Both the elf and maiden broke out in laughter at the irony of his whining. The dragon joined in the laugh, tired of its own antics, it lowered its head until its eyes were level with Cyril. “Did you enjoy your last raid, sweetie?”
Cyril smiled at the large dragon, her expression signaling she was currently mulling over the question. The dragon’s bloodied brows raised slowly as his face inched forward with boiling anticipation to the girl’s answer. The maiden’s metallic gold eyes floated away the closer his face got until the dragon finally figured it out that she was just being dramatic and leading him by the nose. His head reared back with a click of his massive tongue, but before he could say anything, a sweet voice called out. “Don’t mock your father, honey.”
An oval portal opened up to the left of the group, its border a thick spiral of sparks that turned with a mad fury – a few sparks jumping from the circle before it faded into the surroundings. The portal’s heart was nothing but a pitch-black void where a single fair-skinned maiden appeared out of. The new woman had long curly hair that cascaded off both sides of her head, increasing in volume the closer it got toward the top of her breasts where it ended. Her hair was a deep orange like an autumn leaf. Set between her lush hair was two mesmerizing silver eyes that glowed faintly above her high cheekbones.
“You know your father has been working night n’ day just to get the servers to handle the about of hoop’ la’ that went into this raid.” The woman scolded Cyril softly. Cyril only smiled at the woman before she turned to her dad, the large bloodied dragon. “Yeah. It was great.” She said before turning back to the new woman and embracing her in a warm hug. “Thanks for helping, Mom.” The dragon only huffed. “We were fine, Madin. You didn’t need to step in.” The dragon’s form dispersed into thousands of black particles before revealing a tall tanned human with short salt n’ pepper hair that was slicked back. Two crimson eyes looked over the two girls sweetly before he embraced both of them together before let go of them to shake Jax’s hand.
“No, I did. You two would have taken the joke the jokes too far and then both of you would’ve been mad at each other. I’ll have none of that today.” Madin’s voice was heavy with her Scottish accent and her silver eyes rolled in exasperation. “No more of that.” Madin cut off her husband before he could retort and turned to Jax who stood on the sideline patiently. “Thanks for coming. It means the world to us that you come. Especially for our Cyril.” A soft smile was present on her face as she gave the moon elf a friendly hug. “I’m sorry we couldn’t let you into the hospital, the -” Jax cut her off with a nod. “It’s fine, Mom. The doctor was right. It’s going to be hard to deal with the two of you tomorrow, he doesn’t need to deal with me too.
The playful atmosphere quickly turned solemn as everyone but Cyril began to turn from each other least they begin to break down. Cyril quickly tugged on Jax’s hand “Hey, you all promised not to do this again.” She growled. “Save it for when I’m gone. I want you all to smile today!” She pointed her finger to her parents. “Y-Yeah.” Her father’s voice was faint with the grief that filled Jax and Madin. “Well, we’ll get everything ready. You have fun with the mountain. Make sure it’s beautiful. I don’t want no damn unicorns or anything.” Madin spoke up, glaring at her daughter knowing full well that she’d place one just to toy with her. They both hated unicorns, but that didn’t stop each other from gifting unicorns or leaving unicorns around as jokes.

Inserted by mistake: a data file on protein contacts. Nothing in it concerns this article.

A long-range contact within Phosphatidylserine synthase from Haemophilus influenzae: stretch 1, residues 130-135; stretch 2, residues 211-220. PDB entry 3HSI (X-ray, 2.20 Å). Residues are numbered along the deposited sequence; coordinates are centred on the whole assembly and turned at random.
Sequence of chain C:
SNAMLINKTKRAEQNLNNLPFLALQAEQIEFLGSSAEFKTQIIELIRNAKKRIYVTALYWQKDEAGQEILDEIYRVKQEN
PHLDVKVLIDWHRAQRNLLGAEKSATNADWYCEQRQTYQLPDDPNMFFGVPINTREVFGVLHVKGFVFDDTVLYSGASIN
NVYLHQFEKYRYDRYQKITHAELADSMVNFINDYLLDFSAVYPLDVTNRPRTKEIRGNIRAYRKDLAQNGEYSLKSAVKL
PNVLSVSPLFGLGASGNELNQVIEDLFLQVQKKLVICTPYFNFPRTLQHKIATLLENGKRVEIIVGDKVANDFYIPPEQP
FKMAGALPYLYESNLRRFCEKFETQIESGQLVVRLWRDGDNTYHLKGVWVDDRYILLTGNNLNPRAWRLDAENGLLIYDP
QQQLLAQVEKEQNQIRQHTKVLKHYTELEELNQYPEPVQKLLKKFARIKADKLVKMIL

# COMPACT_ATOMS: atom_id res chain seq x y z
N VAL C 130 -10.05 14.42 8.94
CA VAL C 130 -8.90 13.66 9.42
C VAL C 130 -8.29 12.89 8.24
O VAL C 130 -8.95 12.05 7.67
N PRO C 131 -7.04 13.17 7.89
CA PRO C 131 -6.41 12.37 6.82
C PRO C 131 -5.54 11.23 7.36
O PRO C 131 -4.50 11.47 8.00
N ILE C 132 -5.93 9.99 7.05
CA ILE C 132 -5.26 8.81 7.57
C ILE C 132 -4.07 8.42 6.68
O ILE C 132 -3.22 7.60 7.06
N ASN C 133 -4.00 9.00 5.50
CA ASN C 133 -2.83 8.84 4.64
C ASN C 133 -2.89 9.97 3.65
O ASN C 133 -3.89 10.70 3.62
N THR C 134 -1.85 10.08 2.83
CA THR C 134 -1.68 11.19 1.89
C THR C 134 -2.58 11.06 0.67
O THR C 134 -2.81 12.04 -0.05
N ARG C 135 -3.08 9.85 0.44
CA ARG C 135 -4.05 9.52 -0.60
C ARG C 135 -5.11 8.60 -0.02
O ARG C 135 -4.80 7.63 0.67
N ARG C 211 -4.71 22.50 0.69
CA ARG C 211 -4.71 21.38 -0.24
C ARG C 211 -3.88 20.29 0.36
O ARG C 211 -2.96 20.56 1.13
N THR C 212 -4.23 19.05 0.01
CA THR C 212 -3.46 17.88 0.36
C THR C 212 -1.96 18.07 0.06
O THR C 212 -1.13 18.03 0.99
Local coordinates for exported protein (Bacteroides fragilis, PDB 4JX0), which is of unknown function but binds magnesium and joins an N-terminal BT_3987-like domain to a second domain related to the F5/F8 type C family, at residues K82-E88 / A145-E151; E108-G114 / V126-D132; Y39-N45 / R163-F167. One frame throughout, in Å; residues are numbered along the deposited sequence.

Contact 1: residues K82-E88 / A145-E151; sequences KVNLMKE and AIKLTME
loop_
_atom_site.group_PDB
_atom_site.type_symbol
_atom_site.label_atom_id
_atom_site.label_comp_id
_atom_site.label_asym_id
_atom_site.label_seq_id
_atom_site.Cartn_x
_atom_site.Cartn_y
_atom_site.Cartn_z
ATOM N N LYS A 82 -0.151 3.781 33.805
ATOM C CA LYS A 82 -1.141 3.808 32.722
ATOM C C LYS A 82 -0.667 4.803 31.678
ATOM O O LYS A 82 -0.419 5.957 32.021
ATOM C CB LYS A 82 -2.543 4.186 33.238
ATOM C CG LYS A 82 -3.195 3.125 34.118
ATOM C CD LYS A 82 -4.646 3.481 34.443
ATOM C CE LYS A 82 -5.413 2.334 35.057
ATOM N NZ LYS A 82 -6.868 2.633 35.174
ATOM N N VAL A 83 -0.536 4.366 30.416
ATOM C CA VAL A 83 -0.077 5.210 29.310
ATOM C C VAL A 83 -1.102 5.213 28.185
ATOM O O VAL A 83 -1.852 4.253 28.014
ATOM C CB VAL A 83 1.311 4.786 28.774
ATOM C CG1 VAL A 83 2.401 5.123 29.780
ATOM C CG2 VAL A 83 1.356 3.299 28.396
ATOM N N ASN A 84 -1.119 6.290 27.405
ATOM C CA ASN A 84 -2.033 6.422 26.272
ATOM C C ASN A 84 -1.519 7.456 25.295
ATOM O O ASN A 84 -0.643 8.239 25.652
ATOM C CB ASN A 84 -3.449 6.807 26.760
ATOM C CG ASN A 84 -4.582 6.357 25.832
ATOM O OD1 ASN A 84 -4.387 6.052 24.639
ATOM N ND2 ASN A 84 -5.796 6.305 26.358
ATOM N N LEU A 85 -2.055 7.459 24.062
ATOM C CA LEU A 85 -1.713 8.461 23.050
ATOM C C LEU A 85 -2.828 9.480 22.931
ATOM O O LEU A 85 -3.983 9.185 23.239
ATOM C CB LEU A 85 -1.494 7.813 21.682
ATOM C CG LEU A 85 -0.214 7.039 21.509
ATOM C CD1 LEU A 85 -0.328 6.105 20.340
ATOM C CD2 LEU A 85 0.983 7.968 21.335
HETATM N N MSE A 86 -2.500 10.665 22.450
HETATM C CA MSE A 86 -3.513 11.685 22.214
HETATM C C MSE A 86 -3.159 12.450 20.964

“I’ll leave a big one right at the gate.” Cyril beamed with a large mischievous grin that was meant to make her mother laugh. It did while at the same time breaking Madin’s heart into thousands of pieces
. . . . . . .
Cyril stood beneath a large pergola; its roof hexagon in shape and built from grey wood. The pillars were made from thick beams nearly the size of her as it held up the weight of the structure and the plants that crawled over it. Large roses grew from the vines that nestled themselves between every crevice with large roses that resembled small suns. Tipped in red before it faded into a soft orange, the roses reflexed wonderfully into the mirror surface of the pond that surrounded the structure.
Cyril looked out over the pond and the steep towering cliffs that encircled the small valley. Her eyes were clear and beautiful, but her heart was dark and clouded as her thoughts raced through her memories – clinging to them for dear life as she gripped the vine-covered rail.
The sudden clapping of water freed her from her thoughts and she turned to see who was coming. A tall Moon Elf dressed in a deep purple tunic, black leather pants and boots stepped across the pond as if he was walking upon the water some god, but it was only the stone walkway nearly a quarter of an inch beneath the surface. A smile played on his face, just as his eyes were as stepped up onto the pergola. “Beautiful zone you’ve designed.” He said with softly as he placed his hand gently upon the small of Cyril’s back. It sucks that it’s going to be locked away forever.” Both of them turned to look over the valley for a few moments before Cyril finally decided to speak up.